Imagining a better world is the first step towards creating one. Ruth Potts introduces our special utopian issue
Utopia: Room for all
Nadhira Halim and Andy Edwards report on the range of creative responses to the housing crisis that are providing secure, affordable housing across the UK
A better Brexit
The left should not tail-end the establishment Bremoaners, argues Michael Calderbank
News from movements around the world
Compiled by James O’Nions
Podemos: In the Name of the People
'The emergence as a potential party of government is testament both to the richness of Spanish radical culture and the inventiveness of activists such as Errejón' - Jacob Mukherjee reviews Errejón and Mouffe's latest release
Survival Shake! – creative ways to resist the system
Social justice campaigner Sakina Sheikh describes a project to embolden young people through the arts
‘We don’t want to be an afterthought’: inside Momentum Kids
If Momentum is going to meet the challenge of being fully inclusive, a space must be provided for parents, mothers, carers, grandparents and children, write Jessie Hoskin and Natasha Josette
The Kurdish revolution – a report from Rojava
Peter Loo is supporting revolutionary social change in Northern Syria.
How to make your own media
Lorna Stephenson and Adam Cantwell-Corn on running a local media co-op
Book Review: The EU: an Obituary
Tim Holmes takes a look at John Gillingham's polemical history of the EU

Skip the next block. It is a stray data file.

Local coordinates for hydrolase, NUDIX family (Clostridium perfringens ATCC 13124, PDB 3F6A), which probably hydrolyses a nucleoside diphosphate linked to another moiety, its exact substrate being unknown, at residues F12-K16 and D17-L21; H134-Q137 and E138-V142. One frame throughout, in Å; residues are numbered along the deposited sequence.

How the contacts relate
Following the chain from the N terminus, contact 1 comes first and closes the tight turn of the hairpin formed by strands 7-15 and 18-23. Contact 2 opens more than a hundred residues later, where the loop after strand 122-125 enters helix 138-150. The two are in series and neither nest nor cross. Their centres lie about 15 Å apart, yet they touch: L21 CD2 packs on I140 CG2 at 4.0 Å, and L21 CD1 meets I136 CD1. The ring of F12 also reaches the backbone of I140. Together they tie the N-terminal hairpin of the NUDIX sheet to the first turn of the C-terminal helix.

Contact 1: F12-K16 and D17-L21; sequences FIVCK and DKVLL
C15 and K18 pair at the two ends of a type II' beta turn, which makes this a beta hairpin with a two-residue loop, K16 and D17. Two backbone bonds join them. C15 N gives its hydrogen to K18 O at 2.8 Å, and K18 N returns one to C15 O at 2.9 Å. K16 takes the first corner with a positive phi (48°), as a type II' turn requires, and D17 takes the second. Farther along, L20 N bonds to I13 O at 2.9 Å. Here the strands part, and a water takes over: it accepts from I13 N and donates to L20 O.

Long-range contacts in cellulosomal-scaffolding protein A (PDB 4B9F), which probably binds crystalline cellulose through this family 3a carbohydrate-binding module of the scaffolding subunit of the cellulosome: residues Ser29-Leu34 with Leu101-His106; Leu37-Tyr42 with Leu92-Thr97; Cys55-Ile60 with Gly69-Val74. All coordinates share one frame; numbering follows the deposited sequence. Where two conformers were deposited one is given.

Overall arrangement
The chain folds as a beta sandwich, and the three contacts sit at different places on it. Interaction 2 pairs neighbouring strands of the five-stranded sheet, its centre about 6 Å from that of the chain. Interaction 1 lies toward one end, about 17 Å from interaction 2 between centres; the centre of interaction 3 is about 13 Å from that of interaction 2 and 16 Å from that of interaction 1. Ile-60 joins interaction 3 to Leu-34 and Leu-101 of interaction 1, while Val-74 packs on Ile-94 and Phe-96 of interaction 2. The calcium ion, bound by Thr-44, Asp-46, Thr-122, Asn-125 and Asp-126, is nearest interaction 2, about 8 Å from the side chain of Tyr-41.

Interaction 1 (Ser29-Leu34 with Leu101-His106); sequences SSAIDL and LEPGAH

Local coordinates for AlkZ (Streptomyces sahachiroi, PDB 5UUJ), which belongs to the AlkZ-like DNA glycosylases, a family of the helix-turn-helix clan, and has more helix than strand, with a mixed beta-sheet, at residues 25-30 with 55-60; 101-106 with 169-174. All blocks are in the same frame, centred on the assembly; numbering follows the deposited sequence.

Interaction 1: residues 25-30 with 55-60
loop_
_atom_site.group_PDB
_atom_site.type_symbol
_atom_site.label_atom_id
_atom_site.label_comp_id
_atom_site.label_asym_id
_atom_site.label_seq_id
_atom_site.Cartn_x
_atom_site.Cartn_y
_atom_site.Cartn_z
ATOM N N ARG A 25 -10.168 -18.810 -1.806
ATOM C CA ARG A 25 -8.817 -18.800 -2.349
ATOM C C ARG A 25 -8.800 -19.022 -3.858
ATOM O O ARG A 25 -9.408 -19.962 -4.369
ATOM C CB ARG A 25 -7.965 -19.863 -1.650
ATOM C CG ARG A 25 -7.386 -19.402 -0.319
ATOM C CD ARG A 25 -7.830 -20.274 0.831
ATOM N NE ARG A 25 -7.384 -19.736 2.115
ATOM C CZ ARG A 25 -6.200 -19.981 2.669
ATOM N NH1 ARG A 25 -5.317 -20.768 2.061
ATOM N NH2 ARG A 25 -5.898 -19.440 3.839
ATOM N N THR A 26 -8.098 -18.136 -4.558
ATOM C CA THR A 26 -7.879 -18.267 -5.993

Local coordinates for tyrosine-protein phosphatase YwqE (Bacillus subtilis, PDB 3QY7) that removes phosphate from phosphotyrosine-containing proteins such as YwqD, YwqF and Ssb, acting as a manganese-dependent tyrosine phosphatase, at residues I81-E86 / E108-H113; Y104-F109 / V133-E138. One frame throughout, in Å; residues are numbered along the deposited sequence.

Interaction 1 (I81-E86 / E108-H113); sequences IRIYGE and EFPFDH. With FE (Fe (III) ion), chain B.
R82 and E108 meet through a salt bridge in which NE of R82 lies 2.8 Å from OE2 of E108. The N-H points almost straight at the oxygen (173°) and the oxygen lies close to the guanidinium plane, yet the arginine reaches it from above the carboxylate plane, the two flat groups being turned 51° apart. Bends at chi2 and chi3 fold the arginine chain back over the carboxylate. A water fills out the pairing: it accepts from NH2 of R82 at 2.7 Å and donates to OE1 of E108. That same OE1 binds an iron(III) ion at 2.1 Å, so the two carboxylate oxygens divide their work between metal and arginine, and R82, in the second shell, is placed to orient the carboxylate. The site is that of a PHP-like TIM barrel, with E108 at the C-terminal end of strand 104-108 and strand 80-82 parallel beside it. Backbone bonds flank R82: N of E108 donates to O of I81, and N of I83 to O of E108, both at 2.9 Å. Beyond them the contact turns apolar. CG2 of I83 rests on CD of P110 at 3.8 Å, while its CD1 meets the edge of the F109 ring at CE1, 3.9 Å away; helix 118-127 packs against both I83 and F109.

Book Review: The End of Jewish Modernity
Author Daniel Lazar reviews Enzo Traverso's The End of Jewish Modernity
Lesbians and Gays Support the Migrants
Ida-Sofie Picard introduces Lesbians and Gays Support the Migrants – as told to Jenny Nelson
Book review: Angry White People: Coming Face to Face With the British Far-Right
Hilary Aked gets close up with the British far right in Hsiao-Hung Pai's latest release
University should not be a debt factory
Sheldon Ridley spoke to students taking part in their first national demonstration.
Book Review: The Day the Music Died – a Memoir
Sheila Rowbotham reviews the memoirs of BBC director and producer, Tony Garnett.
Power Games: A Political History
Malcolm Maclean reviews Jules Boykoff's Power Games: A Political History
Book Review: Sex, Needs and Queer Culture: from liberation to the post-gay
Aiming to re-evaluate the radicalism and efficacy of queer counterculture and rebellion - April Park takes us through David Alderson's new work.
A book review every day until Christmas at Red Pepper
Red Pepper will be publishing a new book review each day until Christmas
Book Review: Corbyn: The Strange Rebirth of Radical Politics
'In spite of the odds Corbyn is still standing' - Alex Doherty reviews Seymour's analysis of the rise of Corbyn
From #BlackLivesMatter to Black Liberation
'A small manifesto for black liberation through socialist revolution' - Graham Campbell reviews Keeanga-Yamahtta Taylor's 'From #BlackLivesMatter to Black Liberation'
The Fashion Revolution: Turn to the left
Bryony Moore profiles Stitched Up, a non-profit group reimagining the future of fashion
The abolition of Art History A-Level will exacerbate social inequality
This is a massive blow to the rights of ordinary kids to have the same opportunities as their more privileged peers. Danielle Child reports.
Mass civil disobedience in Sudan
A three-day general strike has brought Sudan to a stand still as people mobilise against the government and inequality. Jenny Nelson writes.
Mustang film review: Three fingers to Erdogan
Laura Nicholson reviews Mustang, Deniz Gamze Erguven’s unashamedly feminist film critique of Turkey’s creeping conservatism
What if the workers were in control?
Hilary Wainwright reflects on an attempt by British workers to produce a democratically determined alternative plan for their industry